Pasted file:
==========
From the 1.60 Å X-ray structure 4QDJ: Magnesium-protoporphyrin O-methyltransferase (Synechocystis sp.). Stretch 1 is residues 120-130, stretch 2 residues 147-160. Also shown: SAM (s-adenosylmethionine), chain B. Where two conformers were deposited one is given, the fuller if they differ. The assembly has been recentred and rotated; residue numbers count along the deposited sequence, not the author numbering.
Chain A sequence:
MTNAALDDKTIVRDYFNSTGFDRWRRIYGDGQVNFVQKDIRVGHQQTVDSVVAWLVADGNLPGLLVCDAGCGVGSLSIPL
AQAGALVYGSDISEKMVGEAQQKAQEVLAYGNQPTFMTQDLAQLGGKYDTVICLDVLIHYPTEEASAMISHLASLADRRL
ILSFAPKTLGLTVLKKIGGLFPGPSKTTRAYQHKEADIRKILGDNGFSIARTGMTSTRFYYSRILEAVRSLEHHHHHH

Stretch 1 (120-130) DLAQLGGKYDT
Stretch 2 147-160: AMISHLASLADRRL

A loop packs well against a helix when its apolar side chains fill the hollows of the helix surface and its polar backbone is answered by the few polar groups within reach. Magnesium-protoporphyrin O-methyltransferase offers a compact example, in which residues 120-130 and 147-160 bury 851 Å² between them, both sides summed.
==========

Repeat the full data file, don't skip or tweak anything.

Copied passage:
From the 1.60 Å X-ray structure 4QDJ: Magnesium-protoporphyrin O-methyltransferase (Synechocystis sp.). Stretch 1 is residues 120-130, stretch 2 residues 147-160. Also shown: SAM (s-adenosylmethionine), chain B. Where two conformers were deposited one is given, the fuller if they differ. The assembly has been recentred and rotated; residue numbers count along the deposited sequence, not the author numbering.
Chain A sequence:
MTNAALDDKTIVRDYFNSTGFDRWRRIYGDGQVNFVQKDIRVGHQQTVDSVVAWLVADGNLPGLLVCDAGCGVGSLSIPL
AQAGALVYGSDISEKMVGEAQQKAQEVLAYGNQPTFMTQDLAQLGGKYDTVICLDVLIHYPTEEASAMISHLASLADRRL
ILSFAPKTLGLTVLKKIGGLFPGPSKTTRAYQHKEADIRKILGDNGFSIARTGMTSTRFYYSRILEAVRSLEHHHHHH

Stretch 1 (120-130) DLAQLGGKYDT
Stretch 2 147-160: AMISHLASLADRRL

A loop packs well against a helix when its apolar side chains fill the hollows of the helix surface and its polar backbone is answered by the few polar groups within reach. Magnesium-protoporphyrin O-methyltransferase offers a compact example, in which residues 120-130 and 147-160 bury 851 Å² between them, both sides summed.